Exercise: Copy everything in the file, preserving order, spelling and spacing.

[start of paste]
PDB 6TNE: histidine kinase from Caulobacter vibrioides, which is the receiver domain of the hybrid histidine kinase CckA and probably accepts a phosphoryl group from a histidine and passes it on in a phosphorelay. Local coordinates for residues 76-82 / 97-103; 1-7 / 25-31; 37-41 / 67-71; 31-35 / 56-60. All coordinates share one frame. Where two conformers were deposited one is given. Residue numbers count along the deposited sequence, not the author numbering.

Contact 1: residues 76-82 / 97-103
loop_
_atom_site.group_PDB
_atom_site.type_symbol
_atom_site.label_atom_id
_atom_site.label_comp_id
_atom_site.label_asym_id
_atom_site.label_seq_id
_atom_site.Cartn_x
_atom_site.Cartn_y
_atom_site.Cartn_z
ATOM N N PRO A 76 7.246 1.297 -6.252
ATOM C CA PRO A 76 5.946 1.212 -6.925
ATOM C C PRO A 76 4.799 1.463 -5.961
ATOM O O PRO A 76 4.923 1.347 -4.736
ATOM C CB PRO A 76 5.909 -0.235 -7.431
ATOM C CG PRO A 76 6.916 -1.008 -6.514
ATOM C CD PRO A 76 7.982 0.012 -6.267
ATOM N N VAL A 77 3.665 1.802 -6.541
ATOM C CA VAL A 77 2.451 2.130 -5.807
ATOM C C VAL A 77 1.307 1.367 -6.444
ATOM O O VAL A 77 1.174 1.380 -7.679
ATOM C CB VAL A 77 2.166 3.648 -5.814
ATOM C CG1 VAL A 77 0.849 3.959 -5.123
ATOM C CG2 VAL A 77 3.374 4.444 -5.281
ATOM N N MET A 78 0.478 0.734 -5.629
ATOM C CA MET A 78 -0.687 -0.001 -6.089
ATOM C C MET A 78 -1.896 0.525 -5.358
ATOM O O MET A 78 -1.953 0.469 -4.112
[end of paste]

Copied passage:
PDB 6TNE: histidine kinase from Caulobacter vibrioides, which is the receiver domain of the hybrid histidine kinase CckA and probably accepts a phosphoryl group from a histidine and passes it on in a phosphorelay. Local coordinates for residues 76-82 / 97-103; 1-7 / 25-31; 37-41 / 67-71; 31-35 / 56-60. All coordinates share one frame. Where two conformers were deposited one is given. Residue numbers count along the deposited sequence, not the author numbering.

Contact 1: residues 76-82 / 97-103
loop_
_atom_site.group_PDB
_atom_site.type_symbol
_atom_site.label_atom_id
_atom_site.label_comp_id
_atom_site.label_asym_id
_atom_site.label_seq_id
_atom_site.Cartn_x
_atom_site.Cartn_y
_atom_site.Cartn_z
ATOM N N PRO A 76 7.246 1.297 -6.252
ATOM C CA PRO A 76 5.946 1.212 -6.925
ATOM C C PRO A 76 4.799 1.463 -5.961
ATOM O O PRO A 76 4.923 1.347 -4.736
ATOM C CB PRO A 76 5.909 -0.235 -7.431
ATOM C CG PRO A 76 6.916 -1.008 -6.514
ATOM C CD PRO A 76 7.982 0.012 -6.267
ATOM N N VAL A 77 3.665 1.802 -6.541
ATOM C CA VAL A 77 2.451 2.130 -5.807
ATOM C C VAL A 77 1.307 1.367 -6.444
ATOM O O VAL A 77 1.174 1.380 -7.679
ATOM C CB VAL A 77 2.166 3.648 -5.814
ATOM C CG1 VAL A 77 0.849 3.959 -5.123
ATOM C CG2 VAL A 77 3.374 4.444 -5.281
ATOM N N MET A 78 0.478 0.734 -5.629
ATOM C CA MET A 78 -0.687 -0.001 -6.089
ATOM C C MET A 78 -1.896 0.525 -5.358
ATOM O O MET A 78 -1.953 0.469 -4.112